1080p Collection has been dropping some seriously intriguing music over the past year, and his inclusion on their roster only heightens the appeal. You can pick the album up on August 14th, on either cassette or digital download: The Colours Of Life order page on 1080p.
I’m a little lost without you
That could be an understatement
A little over a week ago I wrote about Arthur Russell’s Corn. Another posthumous monument to an artist who died long before the world could appreciate his genius, it got me spelunking into the vast caverns of his discography, picking out old gems for an even closer look.
I found this wonderful fan-made video, using footage from a Soviet animated short, Girl And Dolphin, by Rosalie Zelma. Paired with the dreamlike love song A Little Lost, it’s an achingly gorgeous way to spend three minutes.
This is the song that made me realize Biggie was far more than just the guy behind a few great singles on MTV in my youth. It took years, but Gimme The Loot launched him from a dream to the pantheon of all-time great rappers, in my view.
The beat is monstrous and the lyrics hit hard and fast, dancing in a trick-move delivery that is still mostly unmatched in the world of hip-hop. Biggie could spit rapid fire with eloquence, twisting literary turns of phrase and gutter-blast shade in the same bar, all with a flow and voice so catching and endearing, it was inevitable he’d become a megastar.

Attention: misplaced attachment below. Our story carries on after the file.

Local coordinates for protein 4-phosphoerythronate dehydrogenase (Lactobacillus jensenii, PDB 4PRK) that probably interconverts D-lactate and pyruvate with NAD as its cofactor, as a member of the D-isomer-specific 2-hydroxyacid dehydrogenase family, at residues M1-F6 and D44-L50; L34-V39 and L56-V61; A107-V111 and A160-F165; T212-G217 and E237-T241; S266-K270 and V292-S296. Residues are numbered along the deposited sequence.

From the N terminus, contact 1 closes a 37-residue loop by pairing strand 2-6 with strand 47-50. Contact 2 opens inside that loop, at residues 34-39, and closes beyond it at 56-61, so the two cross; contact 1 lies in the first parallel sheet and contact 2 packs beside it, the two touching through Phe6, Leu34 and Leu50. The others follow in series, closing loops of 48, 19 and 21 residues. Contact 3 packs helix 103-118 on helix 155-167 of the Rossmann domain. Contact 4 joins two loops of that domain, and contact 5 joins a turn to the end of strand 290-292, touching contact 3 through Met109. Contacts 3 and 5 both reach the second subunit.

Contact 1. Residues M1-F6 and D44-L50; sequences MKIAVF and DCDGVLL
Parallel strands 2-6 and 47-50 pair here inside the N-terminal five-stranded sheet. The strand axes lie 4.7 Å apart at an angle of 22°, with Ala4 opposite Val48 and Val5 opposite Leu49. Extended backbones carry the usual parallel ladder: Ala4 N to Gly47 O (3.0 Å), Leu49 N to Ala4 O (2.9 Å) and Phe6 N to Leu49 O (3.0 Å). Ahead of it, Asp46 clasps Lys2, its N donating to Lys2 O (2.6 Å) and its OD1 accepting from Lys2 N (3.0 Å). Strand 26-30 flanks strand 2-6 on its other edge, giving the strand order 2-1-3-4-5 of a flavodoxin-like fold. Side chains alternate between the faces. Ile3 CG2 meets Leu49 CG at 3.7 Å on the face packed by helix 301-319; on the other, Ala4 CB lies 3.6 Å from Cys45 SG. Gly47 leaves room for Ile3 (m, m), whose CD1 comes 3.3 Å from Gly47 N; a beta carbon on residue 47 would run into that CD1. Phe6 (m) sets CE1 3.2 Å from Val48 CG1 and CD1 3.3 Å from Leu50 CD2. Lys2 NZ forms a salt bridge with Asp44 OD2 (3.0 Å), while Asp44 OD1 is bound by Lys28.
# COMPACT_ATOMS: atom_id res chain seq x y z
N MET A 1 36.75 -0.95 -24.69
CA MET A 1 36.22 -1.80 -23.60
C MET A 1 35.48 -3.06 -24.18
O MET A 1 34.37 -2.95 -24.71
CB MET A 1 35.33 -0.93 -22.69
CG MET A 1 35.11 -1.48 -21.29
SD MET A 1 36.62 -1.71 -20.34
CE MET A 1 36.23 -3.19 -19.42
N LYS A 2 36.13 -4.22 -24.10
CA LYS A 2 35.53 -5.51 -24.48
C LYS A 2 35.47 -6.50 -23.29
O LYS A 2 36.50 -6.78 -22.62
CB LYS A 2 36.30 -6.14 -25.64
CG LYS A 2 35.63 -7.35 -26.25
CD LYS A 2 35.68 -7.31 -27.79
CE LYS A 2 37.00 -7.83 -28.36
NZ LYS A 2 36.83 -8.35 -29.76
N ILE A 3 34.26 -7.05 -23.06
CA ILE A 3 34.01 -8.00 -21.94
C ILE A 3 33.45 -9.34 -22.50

Because of the time and place I grew up, my biggest association with hip-hop was via MTV, so my biggest impressions of Biggie were the Puff Daddy features that came right before and after his death. Great songs, no doubt, but oversaturation pushed me away. It wasn’t until the end of the decade, when cruising with friends, getting high, and listening to rap for hours on repeat, that his true genius revealed itself. I was tapped in and could no longer look back. This guy was as real and perfect as Nas on his debut, or 2pac on his last album, for that matter. The skill and artistry cut through the fog of ubiquitous Puffy videos and overabundance of so-so posthumous collections, and I realized what all my friends were loving years before.
As it is, he was cut down in his prime and we’ll never know what could have happened. But this song, and the album it’s found on, Ready To Die, will always stand as a testament to the heights of artistic power that major label rap achieved in the 1990s.
It’s hard to describe to a newcomer exactly what Arther Russell does that’s so ineffably unique. He’s a cellist, composer, and otherworldly disco producer who crafted some of the strangest and most deeply affecting music the world has ever known. His singing is deeply felt, vulnerable, and nothing like any classic vocalist.
Arthur Russell was unforgivably ignored in his lifetime, but I am so thankful that the massive body of work he kept to himself has been thoughtfully collected and released in the years since. He may have died before I was 10 years old, but he’s now one of my favorite musicians ever.
The man’s brief career began in the 70s collegiate avant-garde scene, collaborating with Steve Reich, Philip Glass, Rhys Chatham, and most notably, Allen Ginsberg, accompanying the beat poet’s live work on cello. He moved into the gritty New York disco scene and crafted some of the most alien dance singles of the era before finally crafting his own masterpiece. World Of Echo, a solo journey of vocals, cello, soft percussion and electronic effects, is the only full album released during his lifetime, as Russell died of AIDS in 1992, nearly broke.